According to the book The Making of Star Trek: The Motion Picture (1980), Paramount approached Roddenberry after the cancelation of the Original Series and asked him to produce a series centering around the Vulcans. It would feature Spock, back home on Vulcan, surrounded by other Vulcans. Roddenberry nixed the idea, pointing out the humanity was a necessary ingredient for Star Trek success.
Star Trek: Phase II
The story behind this scrapped Seventies sequel is a book in itself. In brief, the story goes like this. In 1975, Roddenberry began tinkering with Star Trek: The God Thing, his proposal for the first Trek film. That evolved into another movie dubbed Star Trek: Planet of the Titans which morphed into an entire new television series coined Star Trek: Phase II. The Enterprise crew was set to come back. Well, minus Spock, as Nimoy was not interested at the time. That would have been some hurdle to overcome. Roles were cast; scripts were written; sets were built… yet, obviously it never came to fruition. Much of the work and design was carried over to Star Trek: The Motion Picture — which fortunately brought back Spock.
Image: The Everett Collection
The Lwaxana Troi Sitcom
Gene Roddenberry was devoted to his wife, Majel Barrett-Roddenberry. He even considered giving her Next Generation character Lwaxana Troi, Deanna's mom, her own show. A comedy. No, really. As Starlog magazine, issue No. 177, pointed out in April 1992: "A fourth possibility — a SF sitcom starring Majel Barrett as Lwaxana Troi — had been mulled by Barrett, Gene Roddenberry and The Sci-Fi Channel as a project for that cable network. But Roddenberry's death and SFC's start-up delays have sidelined that idea for now."
The Original Series Reboot
Five years before the popular J.J. Abrams big-screen reboot hit cinemas, Babylon 5 creator J. Michael Straczynski and Dark Skies showrunner Bryce Zabel had big plans for the Star Trek series. The duo wanted to bring back Kirk, Spock and crew. This 2004 series hoped to update the classic for a modern audience, while seeking answers to the ultimate mysteries of the universe, the "common origin of all lifeforms everywhere, the truth that will unite a galaxy."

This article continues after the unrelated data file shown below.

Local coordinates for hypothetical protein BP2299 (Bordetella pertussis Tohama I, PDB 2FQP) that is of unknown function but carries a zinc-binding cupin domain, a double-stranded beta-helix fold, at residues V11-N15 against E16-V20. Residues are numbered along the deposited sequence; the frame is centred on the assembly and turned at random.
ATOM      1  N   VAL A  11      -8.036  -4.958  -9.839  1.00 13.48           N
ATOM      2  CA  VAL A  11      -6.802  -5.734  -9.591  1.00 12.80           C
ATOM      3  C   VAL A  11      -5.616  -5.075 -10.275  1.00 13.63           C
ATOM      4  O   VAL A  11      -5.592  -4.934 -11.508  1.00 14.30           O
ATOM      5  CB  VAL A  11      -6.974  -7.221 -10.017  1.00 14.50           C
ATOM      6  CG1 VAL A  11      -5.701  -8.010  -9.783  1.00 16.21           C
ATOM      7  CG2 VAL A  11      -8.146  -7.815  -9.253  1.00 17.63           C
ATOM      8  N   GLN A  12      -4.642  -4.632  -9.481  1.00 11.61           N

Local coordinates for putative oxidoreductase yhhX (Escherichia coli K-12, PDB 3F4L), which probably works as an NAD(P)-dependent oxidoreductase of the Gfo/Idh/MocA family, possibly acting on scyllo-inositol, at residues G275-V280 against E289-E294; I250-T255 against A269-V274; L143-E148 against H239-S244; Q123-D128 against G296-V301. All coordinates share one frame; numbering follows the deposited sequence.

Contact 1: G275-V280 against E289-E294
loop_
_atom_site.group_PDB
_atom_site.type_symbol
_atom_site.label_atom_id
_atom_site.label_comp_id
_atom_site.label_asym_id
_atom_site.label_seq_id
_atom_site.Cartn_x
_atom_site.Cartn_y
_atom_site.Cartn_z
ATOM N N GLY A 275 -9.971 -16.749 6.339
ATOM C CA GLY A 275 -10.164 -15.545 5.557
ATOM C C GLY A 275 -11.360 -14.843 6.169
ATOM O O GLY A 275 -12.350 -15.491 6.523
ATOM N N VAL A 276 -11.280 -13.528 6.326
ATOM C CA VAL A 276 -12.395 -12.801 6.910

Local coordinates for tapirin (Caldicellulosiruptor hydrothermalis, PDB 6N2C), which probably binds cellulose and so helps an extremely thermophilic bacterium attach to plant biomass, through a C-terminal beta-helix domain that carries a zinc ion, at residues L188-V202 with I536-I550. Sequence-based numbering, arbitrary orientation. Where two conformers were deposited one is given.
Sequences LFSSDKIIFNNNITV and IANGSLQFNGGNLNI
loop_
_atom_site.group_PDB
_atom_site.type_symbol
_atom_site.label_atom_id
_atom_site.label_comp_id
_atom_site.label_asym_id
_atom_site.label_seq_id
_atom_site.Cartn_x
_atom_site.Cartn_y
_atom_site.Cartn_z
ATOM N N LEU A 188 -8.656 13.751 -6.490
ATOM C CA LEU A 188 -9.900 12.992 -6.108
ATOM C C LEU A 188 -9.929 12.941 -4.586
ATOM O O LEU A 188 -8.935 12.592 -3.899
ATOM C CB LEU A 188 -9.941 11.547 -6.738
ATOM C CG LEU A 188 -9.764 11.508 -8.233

Image: The Everett Collection
Star Trek: Federation
After Enterprise got the axe in 2005, another series was quickly proposed, this one from the minds of X-Men director Bryan Singer and Mission: Impossible - Rogue Nation director Christopher McQuarrie (pictured). Screenwriter Geoffrey Thorne was brought aboard the project, and he explained, "I pictured a Federation that had hit its plateau and stayed there for three hundred years. Utopia has occurred and everything has stagnated." Eight main characters and four episodes were fleshed out — before Paramount opted to go with a J.J. Abrams cinematic universe instead.
Image: The Everett Collection
Star Trek: Final Frontier
The animated corner of the Star Trek universe is sadly overlooked and underexplored, certainly compared to its rival Star Wars. Alas, we almost got to see a follow-up to Star Trek: The Animated Series in 2006, when this cartoon was pitched. Final Frontier was to be set in the year 2528, picking up after the final Next Generation film. The action was to center around a war between the Federation and the Romulans. A new Enterprise, helmed by Captain Alexander Chase, would deal with the conflict. The show was pitched as a web series, and CBS expressed interest. In the end, this, like Federation, was scrapped to put the focus squarely on J.J. Abrams' flick.